Local experts share the latest information and resources on all things mental health.
Posted: July 17, 2014 by Nathaniel Bryant
People are complex and relationships are bound to be doubly so. In an individual there are layers of thoughts, emotions, memories, experiences, physical urges, and beliefs that combine to create a single personality. In a relationship, both partners go through this same process individually, and together create something new.
All of the needs of the individual are now connected to their partner. Additionally, you have new social rules, cultural and familial expectations, different financial needs, gender and gender role differences, long-term goals, spiritual beliefs, and countless other influencing factors.
Couple's counseling has to operate in response to this dynamic. It needs to involve creating a safe space for the couple to talk about what they are wrestling with, how they each see and interpret their struggles, and what they would like to accomplish through the counseling experience. As a couple's counselor, I attempt to help the couple see their strengths and understand their concerns while validating the process that brought them here. When needed, I help them understand destructive patterns which may undermine their goals or create new problems. Above all, I work with couples to encourage them to see and appreciate their relationship's foundation. It is my perspective that with all of the stress and challenges quietly weighing on relationships, a couple has to make an intentional effort to remind themselves of their strengths and why they stay together. I believe this is the whole purpose of couple's counseling. Because if the relationship isn't worth fighting for...why are you fighting?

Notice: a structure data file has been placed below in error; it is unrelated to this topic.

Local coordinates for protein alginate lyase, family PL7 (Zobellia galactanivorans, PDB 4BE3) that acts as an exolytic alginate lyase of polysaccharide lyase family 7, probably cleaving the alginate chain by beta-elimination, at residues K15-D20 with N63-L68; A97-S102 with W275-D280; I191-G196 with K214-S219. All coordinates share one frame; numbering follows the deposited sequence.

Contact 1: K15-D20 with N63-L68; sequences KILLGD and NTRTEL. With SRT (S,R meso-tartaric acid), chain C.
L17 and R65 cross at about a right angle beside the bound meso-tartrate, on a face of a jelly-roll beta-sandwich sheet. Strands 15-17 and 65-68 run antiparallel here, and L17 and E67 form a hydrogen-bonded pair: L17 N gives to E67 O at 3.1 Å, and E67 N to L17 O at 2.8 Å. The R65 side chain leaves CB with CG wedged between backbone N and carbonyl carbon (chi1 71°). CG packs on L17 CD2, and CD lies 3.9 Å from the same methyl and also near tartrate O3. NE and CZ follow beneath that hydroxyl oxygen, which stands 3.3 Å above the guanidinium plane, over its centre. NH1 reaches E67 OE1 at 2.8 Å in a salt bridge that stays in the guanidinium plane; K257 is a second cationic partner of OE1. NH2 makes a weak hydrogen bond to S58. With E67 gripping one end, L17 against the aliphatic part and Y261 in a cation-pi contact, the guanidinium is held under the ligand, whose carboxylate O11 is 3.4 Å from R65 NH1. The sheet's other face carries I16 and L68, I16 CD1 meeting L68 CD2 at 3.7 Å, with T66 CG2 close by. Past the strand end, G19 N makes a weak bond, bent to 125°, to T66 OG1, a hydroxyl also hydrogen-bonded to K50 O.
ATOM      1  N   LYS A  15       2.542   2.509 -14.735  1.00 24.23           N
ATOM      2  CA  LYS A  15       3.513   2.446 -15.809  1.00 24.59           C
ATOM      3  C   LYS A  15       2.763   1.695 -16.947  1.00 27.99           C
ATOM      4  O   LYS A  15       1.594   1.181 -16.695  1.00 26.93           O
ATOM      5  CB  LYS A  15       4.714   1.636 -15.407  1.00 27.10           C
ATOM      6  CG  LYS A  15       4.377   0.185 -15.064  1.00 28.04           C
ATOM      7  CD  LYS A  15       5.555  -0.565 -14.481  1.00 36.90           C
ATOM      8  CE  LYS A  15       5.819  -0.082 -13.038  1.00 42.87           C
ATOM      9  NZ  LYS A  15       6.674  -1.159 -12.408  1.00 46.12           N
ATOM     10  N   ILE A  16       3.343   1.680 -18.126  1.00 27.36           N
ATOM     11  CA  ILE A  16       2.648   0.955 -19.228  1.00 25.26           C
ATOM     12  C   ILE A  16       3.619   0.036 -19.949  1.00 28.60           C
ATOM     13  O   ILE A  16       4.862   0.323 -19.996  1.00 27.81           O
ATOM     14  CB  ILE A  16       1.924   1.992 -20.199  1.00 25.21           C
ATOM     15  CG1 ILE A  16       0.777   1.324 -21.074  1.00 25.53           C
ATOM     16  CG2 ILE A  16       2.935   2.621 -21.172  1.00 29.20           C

Thanks for reading the post! For more of my thoughts on mental health and counseling topics, check out Heart Strings.
Tags: relationship and family
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